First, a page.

Save Money Online Shopping With These Sneaky Tricks

Illustration: Chelsea Beck

Everyone loves to use a coupon code when they shop online. But there’s not always one handy when you’re ready to spend some dough on essentials (or items that are very much not essential). Sure, you could Google around for a promo code that may or may work. Or you could use one of these clever tactics to lock down some savings.

Abandon your cart

If you’ve stuck a few items in your online cart and are on the fence about whether you buy them, leave your cart full and think on it for a few days. You need to be signed into the website for this to work: on some occasions, the retailer will email you a coupon for an item in your cart, or notify you if the item’s price has gone down.

Stores are always looking to reduce their cart abandonment rate because so many people—about 70% per cent—change their minds before checkout and don’t follow through with purchasing. Stores are willing to take a hit on the purchase amount if you’ll just please get out your card and buy something.

Sign up for the email list

Many stores will ask you at checkout if you’d like to receive promotional emails. That’s fine if you plan to continue buying from them regularly, but any discounts that arrive in your inbox will be too late to help you on the order you just placed.

If you’re eyeing items from a new-to-you retailer, your first step should be signing up for their email list. I know you don’t need any more emails cluttering up your inbox, but more often than not, you’ll find a small welcome offer from that brand within a day or two of signing up.

Sign up for the text list

Email lists are so 2010, you say? Then sign up for text messages from the brand. Matt Baglia, CEO of text marketing platform SlickText, said that retailers tend to send their best discounts to text list members. That’s because text messages have a 98 per cent open rate, he said, and there’s no spam folder for them to get filtered into.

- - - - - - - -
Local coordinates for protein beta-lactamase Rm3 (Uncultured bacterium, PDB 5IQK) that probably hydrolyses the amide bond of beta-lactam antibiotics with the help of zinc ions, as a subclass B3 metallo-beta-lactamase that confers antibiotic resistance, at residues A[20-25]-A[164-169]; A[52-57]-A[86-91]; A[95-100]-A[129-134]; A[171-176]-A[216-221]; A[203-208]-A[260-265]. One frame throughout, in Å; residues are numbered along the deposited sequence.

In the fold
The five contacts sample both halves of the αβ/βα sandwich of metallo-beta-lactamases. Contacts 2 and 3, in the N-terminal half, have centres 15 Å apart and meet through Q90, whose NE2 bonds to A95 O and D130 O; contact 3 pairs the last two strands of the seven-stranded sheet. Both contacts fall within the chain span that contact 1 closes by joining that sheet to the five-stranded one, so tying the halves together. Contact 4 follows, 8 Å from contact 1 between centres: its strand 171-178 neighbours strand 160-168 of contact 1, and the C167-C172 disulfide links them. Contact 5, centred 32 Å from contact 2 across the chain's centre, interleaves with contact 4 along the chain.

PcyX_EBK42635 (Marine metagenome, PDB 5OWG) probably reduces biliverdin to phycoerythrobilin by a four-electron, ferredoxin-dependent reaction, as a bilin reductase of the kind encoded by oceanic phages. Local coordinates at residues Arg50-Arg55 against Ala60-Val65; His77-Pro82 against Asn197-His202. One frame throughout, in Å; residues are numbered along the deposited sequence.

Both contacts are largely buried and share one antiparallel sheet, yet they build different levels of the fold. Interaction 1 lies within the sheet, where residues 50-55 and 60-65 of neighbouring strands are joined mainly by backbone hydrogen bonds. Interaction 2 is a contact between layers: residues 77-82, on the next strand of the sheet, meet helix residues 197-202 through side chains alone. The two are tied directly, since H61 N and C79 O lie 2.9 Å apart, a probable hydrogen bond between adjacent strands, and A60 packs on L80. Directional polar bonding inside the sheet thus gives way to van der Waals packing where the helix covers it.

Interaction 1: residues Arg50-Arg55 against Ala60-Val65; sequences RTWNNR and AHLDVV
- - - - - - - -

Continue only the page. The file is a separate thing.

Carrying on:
You may not feel compelled to get sale texts forever, but signing up for a few weeks could help you get a nice discount on your next purchase. Then, of course, you can unsubscribe.

Clear your cookies

Some sites—no names, no names—will futz with the price of an item the more you look at it. If the price goes up, you think, “Oh crap. It’s getting more expensive, so I need to buy it now.” That’s dynamic pricing, and it can seriously mess with your confidence.

But before you enter your payment info, clear your browser cookies and cache to make the website “forget” you were there. Then go back to the website and do your ticket search or item selection again. You’ll get a fresh, clean look at the website and the prices listed.

You can also open another browser to get an untarnished view of the website. If you’re browser monogamous, Lifehacker senior tech editor David Murphy said that you can open an incognito or private browsing window for the same effect. It’s a quick fix if you don’t want to fiddle with your browser settings.

You may not get a bona fide discount through this method, but you can ensure you aren’t being overcharged.

Sign up for the loyalty club

This one’s obvious—store loyalty members get some sort of perk, often in the form of an occasional discount. But before you go on autopilot, pay attention to the birthday field. If the retailer gives birthday bonuses (like a coupon or free product), make sure your “birthday” happens soon, you know what I’m saying? Then wait for your birthday coupon before making the purchase.

People really hated this hack when I shared it earlier this year, saying it was dishonest and I was ruining birthday coupons for everyone. But I am not recommending you suddenly have 12 birthdays a year on the same store’s loyalty plan. It’s one day a year, but late capitalism doesn’t give two hoots when that birthday takes place.

Enlist a student for help

Did your own student ID expire years go? Then befriend a current student to get yourself a discount a discount of up to 20 per cent off, depending on the store. “If you’re planning a big haul it might be worth having a college student do the shopping and passing on the savings to you,” sad Marc Mezzacca, CEO of CouponFollow.

Sure, you won’t want to find a student by lingering on the quad, but if you know a student who has a valid ID handy, why not let their access work in your favour?


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